Plandome board OKs moratorium on cellular ‘nodes’

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Village of Plandome Mayor M. Lloyd Williams and Trustee Katie Saville are seen at Monday's meeting. (Photo by Amanda Copkov)

By Amanda Copkov

The Village of Plandome Board of Trustees voted Monday to impose a six-month moratorium on the installation of telecommunication facilities throughout the village.

These telecommunication facilities, or nodes, were proposed by Extenet Systems Inc. for use by wireless service providers. The nodes comprise an antenna and other equipment  attached to wooden poles.

The board discussed several issues the village has with the proposed nodes, such as the large size of the poles they will be placed on, the visual impact they may have, as well as how they may affect the village in terms of radiation.

Mayor M. Lloyd Williams said the board wanted to put the moratorium in place to go over the proposal by ExteNet further and to be able to hold a public hearing before or in September.

“It is in the best interest of the village to declare a moratorium to have more time to study [the proposal] and find out exactly what is behind it,” Williams said. “We want to make sure that it’s safe for the residents of the village.”

Trustees also mentioned that villages in surroundings areas have been facing similar issues regarding infrastructure proposals from wireless cell providers.

Under federal law, Williams said, the providers are allowed to install equipment to improve cell service.

“A lot of villages are wondering what the implications are,” Williams said. “The moratorium would give us more time to study this and make sure that we have some degree of control [over where these structures] are located.”

Williams also said he hasn’t heard complaints about cellphone reception in the village. Others at the meeting said there tend to be “dead spots” around the Plandome Long Island Rail Road station.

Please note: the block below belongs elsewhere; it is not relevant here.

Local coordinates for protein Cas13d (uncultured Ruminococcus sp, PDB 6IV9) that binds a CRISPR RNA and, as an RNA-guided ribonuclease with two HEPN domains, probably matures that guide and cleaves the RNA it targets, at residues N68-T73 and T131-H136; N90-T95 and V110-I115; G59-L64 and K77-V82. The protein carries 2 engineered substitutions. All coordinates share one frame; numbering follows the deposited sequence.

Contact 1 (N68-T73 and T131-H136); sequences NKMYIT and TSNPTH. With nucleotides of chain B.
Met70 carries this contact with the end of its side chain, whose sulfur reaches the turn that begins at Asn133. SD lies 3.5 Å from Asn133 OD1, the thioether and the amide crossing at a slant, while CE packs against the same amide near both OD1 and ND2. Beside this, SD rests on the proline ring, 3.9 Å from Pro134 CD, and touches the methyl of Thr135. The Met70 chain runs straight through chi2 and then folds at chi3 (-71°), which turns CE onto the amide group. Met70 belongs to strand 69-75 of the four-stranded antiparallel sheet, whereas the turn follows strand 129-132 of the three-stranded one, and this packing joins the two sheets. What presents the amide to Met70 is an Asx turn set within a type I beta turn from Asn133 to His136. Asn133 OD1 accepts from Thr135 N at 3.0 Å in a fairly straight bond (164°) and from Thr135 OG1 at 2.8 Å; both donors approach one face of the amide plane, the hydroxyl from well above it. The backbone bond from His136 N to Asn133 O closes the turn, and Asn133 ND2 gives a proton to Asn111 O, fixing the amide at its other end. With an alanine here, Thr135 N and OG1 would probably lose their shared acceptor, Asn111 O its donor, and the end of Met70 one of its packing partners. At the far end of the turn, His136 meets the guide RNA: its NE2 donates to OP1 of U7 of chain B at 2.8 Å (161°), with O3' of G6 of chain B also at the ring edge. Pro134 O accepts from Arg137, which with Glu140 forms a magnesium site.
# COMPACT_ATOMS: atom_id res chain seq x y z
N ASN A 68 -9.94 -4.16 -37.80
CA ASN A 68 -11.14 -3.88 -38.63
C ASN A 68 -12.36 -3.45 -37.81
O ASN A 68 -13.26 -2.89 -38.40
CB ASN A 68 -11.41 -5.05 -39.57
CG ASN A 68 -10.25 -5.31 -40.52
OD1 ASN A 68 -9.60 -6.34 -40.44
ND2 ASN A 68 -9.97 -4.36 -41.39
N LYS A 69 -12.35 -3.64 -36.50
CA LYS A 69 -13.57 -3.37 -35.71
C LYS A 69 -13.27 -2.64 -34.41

“They’re not the most handsome things in town, and we don’t want them to take away from the rest of the village,” Williams said.

Village Attorney John Ritter said the village’s concern is that the structures could be placed in close proximity to residences, making them visible from some residents’ front windows.

“We want to see if it would be easier to move [the nodes] to another pole where [they] have less of a visual impact,” he said.

Also on Monday, Williams and the village building inspector and code enforcement officer, David DeRienzis, brought up the subject of residential zoning laws.

Williams said Plandome expects to look into the height and size of residential homes, some of which have recently caused some alarm in the community.

DeRienzis said some houses being built are between 9,000 and 10,000 square feet. He said five houses of this scale were built recently, with a sixth proposed to be built for 9,000 square feet on Shore Road.

He said that homes of this scale comply with the current village code, although no one has built houses of this size until recently. Williams said some surrounding neighborhoods have also recently experienced these kinds of concerns.

“The Village of Flower Hill is about to enact a law on the height and size in different lots,” Williams said. “And we have to, too, because it isn’t really the look [the village] would like to have.”

A few residents expressed concerns about the big houses, saying they are “out of scale with the entire community” and that “the character of the neighborhood is at stake.”

At a previous meeting, village Clerk Elizabeth Kaye said, the board talked about hiring a planner to look at the whole village and suggest changes to the zoning code. No decision has been made about this.

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